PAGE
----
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After 50 Years of War, a Chance at Peace

Colombia's voters to decide fate of historic peace accords

Mario Murillo Sep 19, 2016

'"Only in Colombia do we have to vote on whether or not we want to live in peace,” someone posted on Twitter recently, referring to the upcoming referendum on whether to ratify the historic peace agreement between the government of President Juan Manuel Santos and the rebels of the Revolutionary Armed Forces of Colombia (FARC). On Oct. 2, Colombians will go to the polls and answer a simple question with either a “yes” or a “no”: “Do you support the final accord to end the conflict and build a stable and lasting peace?”

At first glance, a yes vote sounds like a no-brainer. The conflict, which began more than a half-century ago, has killed over 220,000 Colombians, most of them poor civilians in the countryside. It has also led to one of the worst internal refugee crises in the world. Despite recent decreases, almost 7 million of Colombia’s 47 million people have been forced off their land to escape the violence — the largest population of internally displaced people in the world, according to the U.N. refugee agency. The conflict also saw thousands of forced disappearances, arbitrary detentions, extrajudicial executions, and cases of torture. Who in their right mind wouldn’t want to put an end to this level of bloodshed and displacement?

While the Colombian and U.S. media tend to point the finger at FARC for these and most of the country’s other ills, the 7,000-member guerilla organization — the largest Marxist insurgency in Latin America — cannot be held accountable for all that violence. Right-wing paramilitaries and their close allies in the state security forces must take more of the blame. But there is no doubt that silencing the guns of FARC and ending the government’s actions against them would go a long way on the road to building some kind of peace in Colombia after a long, tragic history of war.

In late August, after over four years of talks in Havana, the two sides finalized a 297-page peace accord. They hammered out an elaborate five-point agenda addressing many of the root causes of the conflict and the steps that were needed to end it:

  • Land reform and rural development;
  • Political reforms and increased participation in national politics;
  • Dealing with illicit coca cultivation in the countryside;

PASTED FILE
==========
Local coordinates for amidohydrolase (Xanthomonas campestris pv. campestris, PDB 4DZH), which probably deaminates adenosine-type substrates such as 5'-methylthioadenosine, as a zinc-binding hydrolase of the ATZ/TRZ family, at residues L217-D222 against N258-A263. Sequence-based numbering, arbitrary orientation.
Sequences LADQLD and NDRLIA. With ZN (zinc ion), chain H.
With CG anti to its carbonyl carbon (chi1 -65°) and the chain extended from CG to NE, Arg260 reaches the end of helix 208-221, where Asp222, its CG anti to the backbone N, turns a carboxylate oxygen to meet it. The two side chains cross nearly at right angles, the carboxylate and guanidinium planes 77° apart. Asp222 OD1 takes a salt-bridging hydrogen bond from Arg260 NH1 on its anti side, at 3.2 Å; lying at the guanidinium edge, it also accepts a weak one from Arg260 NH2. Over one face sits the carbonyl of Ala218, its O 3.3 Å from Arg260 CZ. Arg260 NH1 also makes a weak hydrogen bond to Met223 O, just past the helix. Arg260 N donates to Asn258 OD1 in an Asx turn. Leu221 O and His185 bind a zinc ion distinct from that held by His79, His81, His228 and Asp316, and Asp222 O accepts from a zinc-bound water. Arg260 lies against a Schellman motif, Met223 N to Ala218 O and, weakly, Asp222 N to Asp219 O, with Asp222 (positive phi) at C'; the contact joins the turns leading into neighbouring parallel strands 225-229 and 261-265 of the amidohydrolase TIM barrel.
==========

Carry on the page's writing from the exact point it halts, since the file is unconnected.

• Transitional justice for combatants and war criminals;
  • FARC demobilization and reintegration into civilian society.

The simple yes-or-no choice presented by the referendum does not take into account how the accord will be implemented and the profound divisions that exist after decades of civil war, militarization and politically motivated violence.

Rightwing Opposition to the Peace Accords

Nowhere is the resistance to any agreement with FARC more visible or vocal than in the rightwing political movement founded and led by Sen. Alvaro Uribe Vélez, Colombia’s president from 2002 to 2010. For years, Uribe has been the poster child of an almost fanatical anti-FARC discourse that combines an unapologetic, bloodthirsty quest for vengeance (his father was killed by FARC in 1983 during a botched kidnapping attempt) with a self-righteous political conservatism and iron-fisted security policies. Any critics of his approach became his political enemies, whom he accused of being sympathizers or direct collaborators with what he describes as the “narco-terrorist” FARC.

During his two terms in office, Uribe was often credited with bringing security back to Colombia after decades of military advances by FARC and major defeats for the nation’s military. He rejected the notion that the conflict was political, calling it a war on criminality and terrorism. He cozied up to U.S. President George W. Bush’s administration, and was rewarded with billions of dollars of military and security assistance under Plan Colombia, established by Bill Clinton. His government dealt considerable blows to FARC, reducing its numbers from roughly 17,000 fighters to about 8,000. Much of the top leadership of FARC was either killed or detained, and the number of guerillas deserting increased significantly.

These strategic gains came at a cost in human rights and civilian life. From 2002 to 2008, the Colombian Army was implicated in what became known as the “false positives” scandal, where they detained young civilian men from poor communities in the cities, took them into the countryside, dressed them up as FARC combatants, and executed them on the spot. They converted over 3,000 innocent people into trophy corpses to demonstrate how effectively they were winning the war. The Army commander who oversaw this policy, Gen. Mario Montoya, was a close associate of Uribe, and the president often called him a national hero.

Uribe also carried out a controversial peace deal with the United Self-Defense Forces of Colombia (AUC), the umbrella organization of the paramilitary armies with 30,000 troops that waged a dirty war in the countryside against perceived FARC supporters for more than 20 years. Critics of Uribe’s current opposition to the peace deal with FARC point to the profound contradiction between his rhetoric about “negotiating with terrorists” and letting FARC off the hook with “complete impunity” and the AUC’s unrivaled record of brutality and violence, and the low number of its former combatants who have been held accountable since the demobilization agreement.